22. One witness at the session in Liverpool described it as "incredibly refreshing" that the Committee "had come out of London" and urged us to do so more often.[18] There are two good reasons for doing so: travel away from Westminster as a Committee helps to extend the regional perspective which we gain as constituency Members; and the Committee can increase public awareness of what select committees are and what part they play in parliamentary scrutiny. Besides the evidence session in Liverpool, held in public, our visit to Lincoln in January 2006 (also to discuss the potential for local regeneration through use of the built heritage), which consisted largely of a guided walk around key public sites in the city's historic centre, attracted considerable interest from the local press. We are in no doubt that increasing the visibility of select committees around the UK can assist people in understanding the work of the UK Parliament and can help to communicate its activity to the world outside, an aim articulated by the Select Committee on Modernisation of the House and endorsed by the House itself.[19]

23. Our public work is complemented by private visits, such as those to Wembley National Stadium in January 2006, the site of the Olympic Park in February 2006, the British Library in March 2006, and the British Museum in December 2006. The Committee has also travelled overseas, to Berlin (in December 2005), Beijing and Seoul (in May 2006) and Athens (in December 2006). The visits to Seoul and Athens allowed us to gain direct knowledge of legacy use of Olympic venues; and the visit to Berlin enabled us to meet all the main players in the project to move from analogue to entirely digital broadcasting of television services. The Berlin area was the first in the world to complete such a move.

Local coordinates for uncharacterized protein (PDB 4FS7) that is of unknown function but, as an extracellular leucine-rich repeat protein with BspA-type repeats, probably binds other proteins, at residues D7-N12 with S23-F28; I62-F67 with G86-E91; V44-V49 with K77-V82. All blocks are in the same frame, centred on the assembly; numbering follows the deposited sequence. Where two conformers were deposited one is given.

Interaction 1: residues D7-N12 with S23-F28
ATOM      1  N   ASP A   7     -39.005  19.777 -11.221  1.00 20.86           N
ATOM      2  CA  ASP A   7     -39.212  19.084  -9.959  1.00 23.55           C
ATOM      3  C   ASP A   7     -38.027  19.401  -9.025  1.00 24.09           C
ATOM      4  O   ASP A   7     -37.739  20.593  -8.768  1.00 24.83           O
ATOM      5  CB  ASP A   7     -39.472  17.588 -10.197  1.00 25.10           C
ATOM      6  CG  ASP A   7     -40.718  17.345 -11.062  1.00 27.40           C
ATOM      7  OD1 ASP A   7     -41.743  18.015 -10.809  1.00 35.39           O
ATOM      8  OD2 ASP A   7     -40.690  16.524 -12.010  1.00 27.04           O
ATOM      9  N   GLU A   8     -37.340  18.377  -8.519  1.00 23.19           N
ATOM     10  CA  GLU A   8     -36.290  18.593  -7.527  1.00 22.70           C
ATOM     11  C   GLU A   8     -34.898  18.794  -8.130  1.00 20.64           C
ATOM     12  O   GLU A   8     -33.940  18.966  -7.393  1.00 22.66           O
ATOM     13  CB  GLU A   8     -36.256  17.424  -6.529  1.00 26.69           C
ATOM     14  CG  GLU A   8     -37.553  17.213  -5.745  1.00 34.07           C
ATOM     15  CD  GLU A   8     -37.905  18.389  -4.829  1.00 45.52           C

24. Our inquiry into new media and the creative industries, triggered by the rapid emergence of new technology and new media platforms for the distribution of creative content, led us to attend a number of displays of new communications technologies by industry leaders and broadcasters including BT, Microsoft and BSkyB. A further meeting is planned with Channel 4, to see a demonstration of planned Video on Demand services. Meetings with Samsung, Nexon Corporation, and TK Media in Seoul also gave us a glimpse of the possibilities for future media consumption in the UK.

13   Q1, evidence taken before the Committee on 25 July 2006, on the DCMS Annual Report and the responsibilities of the Secretary of State, HC 1551-i, Session 2005-06 Back

14   HC 47-I, Session 2003-04 Back

15   The Role of Historic Buildings in Urban Regeneration, HC 47-I, Session 2003-04, paragraphs 112 to 114 Back

16   Protecting and Preserving our Heritage, Third Report of the Committee, Session 2005-06, HC 912-I, paragraphs 174 to 177 Back

17   HL Deb, 29 November 2006, cols. 756-9 Back

18   Ms Toms, Head of Cultural Strategy, Manchester City Council, Q150, HC 912-III, Session 2005-06 Back

19   Connecting Parliament with the Public, First Report of the Select Committee on Modernisation of the House of Commons, HC 368, Session 2003-04; see also HC Deb, 26 January 2005 Back

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Prepared 23 January 2007